Two Medal of Honor recipients are donating their medals to the division they both served under.

Clint Romesha and Florent Groberg, both former 4th Infantry Division soldiers, are offering the medals to the Fort Carson, Colorado-based division as a way to show that the medal belongs to every soldier.

The medals will be donated during a ceremony at Fort Carson on Thursday, and Groberg will present both of them because Romesha is unable to attend. The ceremony is part of the division’s centennial celebration.

Florent Groberg was an Army captain when he received the Medal of Honor for saving several lives by tackling a suicide bomber during a dismounted patrol in Afghanistan on August 8, 2012. Photographed during an interview at the Pentagon in Arlington, Va., on Thursday, October 8, 2015.
Florent Groberg was an Army captain when he received the Medal of Honor for saving several lives by tackling a suicide bomber during a dismounted patrol in Afghanistan on August 8, 2012. Photographed during an interview at the Pentagon in Arlington, Va., on Thursday, October 8, 2015.

Romesha, a former staff sergeant with B Troop, 3rd Squadron, 61st Cavalry Regiment, 4th Brigade Combat Team, 4th Infantry Division, told Army Times the idea to donate the medals came up at an event both he and Groberg were attending several months ago.

Clint Romesha on the set of
Clint Romesha on the set of "Range 15"

The two former Fort Carson soldiers were talking about how former Staff Sgt. Salvatore Giunta offered his Medal of Honor in July to the brigade he served with.

“The medal is bestowed upon the individual, but it’s really all the guys, girls, anybody who’s ever served,” Romesha said, adding that donating the medals is a way to not just say that, but to show it.

TWO BATTLES

Romesha received the Medal of Honor in 2013 for his actions during the 2009 battle at Combat Outpost Keating in eastern Afghanistan that lasted 12 hours. Eight American soldiers were killed, and two dozen others were wounded as the element fought against an enemy force of about 300 that launched an attack to overrun the outpost.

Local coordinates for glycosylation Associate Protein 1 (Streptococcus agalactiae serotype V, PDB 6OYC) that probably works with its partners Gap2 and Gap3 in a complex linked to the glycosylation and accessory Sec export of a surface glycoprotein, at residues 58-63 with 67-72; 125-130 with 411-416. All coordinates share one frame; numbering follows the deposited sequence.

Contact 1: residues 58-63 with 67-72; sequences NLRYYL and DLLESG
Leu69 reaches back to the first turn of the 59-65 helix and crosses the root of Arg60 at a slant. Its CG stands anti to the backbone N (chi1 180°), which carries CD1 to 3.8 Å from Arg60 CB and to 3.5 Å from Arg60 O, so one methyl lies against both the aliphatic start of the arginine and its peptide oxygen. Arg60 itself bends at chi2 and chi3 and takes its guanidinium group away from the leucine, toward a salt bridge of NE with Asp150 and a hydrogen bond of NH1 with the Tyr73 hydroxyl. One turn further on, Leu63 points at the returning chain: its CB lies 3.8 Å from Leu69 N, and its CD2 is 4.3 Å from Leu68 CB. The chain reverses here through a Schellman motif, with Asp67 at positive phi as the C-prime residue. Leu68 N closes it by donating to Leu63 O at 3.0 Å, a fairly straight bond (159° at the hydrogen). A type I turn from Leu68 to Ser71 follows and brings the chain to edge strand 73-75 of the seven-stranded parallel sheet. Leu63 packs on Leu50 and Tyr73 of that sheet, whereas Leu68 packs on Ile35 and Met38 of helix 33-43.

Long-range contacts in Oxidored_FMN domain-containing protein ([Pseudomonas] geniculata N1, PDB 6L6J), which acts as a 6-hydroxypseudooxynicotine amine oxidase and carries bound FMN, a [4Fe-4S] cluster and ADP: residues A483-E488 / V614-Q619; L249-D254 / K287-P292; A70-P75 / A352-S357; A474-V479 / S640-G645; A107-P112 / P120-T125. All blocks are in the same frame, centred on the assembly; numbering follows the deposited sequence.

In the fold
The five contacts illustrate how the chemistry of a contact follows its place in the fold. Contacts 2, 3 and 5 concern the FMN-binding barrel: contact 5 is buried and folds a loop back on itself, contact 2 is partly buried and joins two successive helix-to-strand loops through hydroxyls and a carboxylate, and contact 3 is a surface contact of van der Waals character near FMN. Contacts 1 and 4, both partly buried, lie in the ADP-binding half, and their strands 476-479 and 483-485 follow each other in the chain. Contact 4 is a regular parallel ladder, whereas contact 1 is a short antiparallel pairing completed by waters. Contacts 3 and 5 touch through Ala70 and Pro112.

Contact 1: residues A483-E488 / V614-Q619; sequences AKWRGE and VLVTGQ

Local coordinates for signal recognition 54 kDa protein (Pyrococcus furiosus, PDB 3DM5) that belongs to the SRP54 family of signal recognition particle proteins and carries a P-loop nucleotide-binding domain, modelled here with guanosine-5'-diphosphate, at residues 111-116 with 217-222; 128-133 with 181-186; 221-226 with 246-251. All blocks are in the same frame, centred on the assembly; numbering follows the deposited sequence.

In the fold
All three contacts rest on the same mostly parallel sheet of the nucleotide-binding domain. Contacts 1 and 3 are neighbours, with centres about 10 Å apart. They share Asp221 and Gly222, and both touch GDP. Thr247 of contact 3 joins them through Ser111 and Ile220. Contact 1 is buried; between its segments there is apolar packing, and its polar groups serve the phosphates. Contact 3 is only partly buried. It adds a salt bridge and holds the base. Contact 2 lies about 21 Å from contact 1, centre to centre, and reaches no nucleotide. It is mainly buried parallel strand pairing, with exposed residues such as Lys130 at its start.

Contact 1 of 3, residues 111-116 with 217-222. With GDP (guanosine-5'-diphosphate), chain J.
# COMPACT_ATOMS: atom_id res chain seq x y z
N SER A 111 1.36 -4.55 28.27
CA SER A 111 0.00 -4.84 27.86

Despite suffering shrapnel wounds when a rocket-propelled grenade exploded near him, Romesha continued to fight, exposing himself to enemy fire as he destroyed multiple targets. He also directed air support that took out more than 30 enemy fighters, provided aid to his fellow wounded soldiers, and recovered those who had been killed.

“Truly, it was a team fight that day,” he said. “There were so many other guys that I believe deserve the medal also.”

Donating his medal to the 4th ID is a small way to show that, he said.

“It also belongs to all of those that have ever put on the uniform — it’s their medal,” Romesha said. “I got selected to wear it, but it’s everyone’s.”

Groberg received the Medal of Honor in 2015 for his actions in 2012 in Afghanistan as he led a personal security detachment for the command team of 4th Brigade Combat Team, 4th Infantry Division.

As the patrol made its way to a meeting with a provincial governor, Groberg saw a man dressed in dark clothing walking backward. When the man turned toward the patrol, Groberg ran toward him and pushed him away from the 28 personnel in the group. He then noticed the man was wearing a suicide-bomb vest under his clothes, but Groberg continued to push the man away.

The man fell to the ground, and then the bomb detonated, wounding Groberg in the process.

‘A HOME FOR ME’

Romesha said the Fort Carson community still means a lot to him.

“I spent most of my time with 4th ID,” he said. “It was a home for me for so many years.”

Even though he can’t attend the ceremony, he said he still knows he has a home there.

“I’ve been out since 2011, and it’s still the same,” Romesha said. “The technology, the equipment … certain things change like that. But the core of the soldier, the values. That spirit and those values are there no matter if it was a week ago or 20 years from now.”

Romesha made a surprise trip to the Army post in October, and he said it’s great to know there are still people wearing the uniform and taking up the fight every day.